Property analysts have cautiously welcomed proposals for a new rent cap scheme that would allow landlords to appeal for rents to be adjusted in line with market rates.
An official at the Real Estate Regulatory Agency (Rera) yesterday told Gulf News that landlords who feel the cap is keeping rents below market rates should be given the opportunity to hike prices above the restriction in line with a benchmark recommended by Rera.
Cases have emerged in new shopping malls and commercial complexes where a developer will offer discounted rents during the first year of operation as an incentive to attract tenants to the development, she said. "Landlords who signed such tenancies cannot currently apply for any increase in rents to bring them in line with market rates," she said.
According to Rera, an index of rental prices will be formed to help the rental committee decide the outcome of rental disputes.
On the same date the Gulf News editors write
The logic behind the rent cap seems exemplary. Landlords in Dubai in many cases had been able to exploit conditions in which rapid demand was overwhelming supply, to the point where delaying the release of units promised even more money in the bank.
Naturally, those desperate for affordable accommodation were delighted by the cap's introduction, since we've all been hit in the pocket, whether it's for school fees, food or transport. The cost of living has become a source of considerable angst for households, and a factor also for businesses considering whether to locate here.
But controls are an imperfect approach, which is why reviewing the issue is timely. If units are not reaching the market because landlords are withholding them on grounds of inadequate return, then the situation is only aggravated by artificial intervention. That's the law of unintended consequences in action.
There's a contradiction in logic in the editorial - how can removing the rent control lead to an expansion in the number of units available if you've said in the first paragraph that the "exemplary" logic of the rent controls is that units were being withheld absent the controls?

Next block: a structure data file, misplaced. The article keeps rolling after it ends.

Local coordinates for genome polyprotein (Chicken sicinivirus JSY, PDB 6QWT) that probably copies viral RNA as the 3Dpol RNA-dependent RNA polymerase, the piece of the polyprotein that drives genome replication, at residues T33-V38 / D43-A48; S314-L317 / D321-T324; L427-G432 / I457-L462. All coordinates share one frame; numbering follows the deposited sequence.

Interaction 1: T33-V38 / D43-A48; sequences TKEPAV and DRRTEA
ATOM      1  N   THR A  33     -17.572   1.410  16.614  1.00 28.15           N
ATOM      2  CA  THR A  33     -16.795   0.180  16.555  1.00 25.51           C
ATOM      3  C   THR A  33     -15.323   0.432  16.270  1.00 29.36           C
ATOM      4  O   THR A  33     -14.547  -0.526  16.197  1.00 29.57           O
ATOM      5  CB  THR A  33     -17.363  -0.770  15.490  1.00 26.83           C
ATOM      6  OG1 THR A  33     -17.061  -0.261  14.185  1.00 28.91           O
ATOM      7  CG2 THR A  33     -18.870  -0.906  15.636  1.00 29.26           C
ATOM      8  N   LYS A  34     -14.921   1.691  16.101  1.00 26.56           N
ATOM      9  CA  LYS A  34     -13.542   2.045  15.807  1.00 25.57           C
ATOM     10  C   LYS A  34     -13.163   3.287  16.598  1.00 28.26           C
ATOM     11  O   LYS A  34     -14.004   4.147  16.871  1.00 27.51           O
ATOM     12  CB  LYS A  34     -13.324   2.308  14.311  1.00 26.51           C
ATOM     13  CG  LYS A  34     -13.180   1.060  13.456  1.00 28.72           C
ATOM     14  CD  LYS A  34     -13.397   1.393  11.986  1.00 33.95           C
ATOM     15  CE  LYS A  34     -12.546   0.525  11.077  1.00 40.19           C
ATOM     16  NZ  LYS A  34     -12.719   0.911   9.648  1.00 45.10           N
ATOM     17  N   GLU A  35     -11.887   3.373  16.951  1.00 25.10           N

What we know is that, prior to rent control, demand for housing grew very rapidly relative to supply and rents jumped up considerably as a result. And the trend of rapidly growing rents is likely to continue as it takes time for supply of housing to catch up to ongoing growth in housing demand. This is entirely consistent with a competitive (non-monopoly) market - which is one where no one supplier has an incentive to withhold product to drive up the market price for all.
Rather than rent control RERA should be asking whether there are elements of monopoly in the market, and attacking those directly. We have some evidence, though, that the market is relatively competitive because economic theory tells us that rent control will exacerbate shortages, and this appears to be exactly what has happened.
In short, rent control has had the opposite of the intended effect: fewer units are available, not more. The closer the controlled price is to the market, the faster rents will return to pre-existing levels because suppliers will be in a greater rush to bring units on line. (Footnote: Underlying land values are another matter. If they are increasing (and they may well be given the value of living in Dubai) this will be reflected in increased rents.)
Labels: Best of EmEc 2007, Best of Emirates Economist, housing, rent control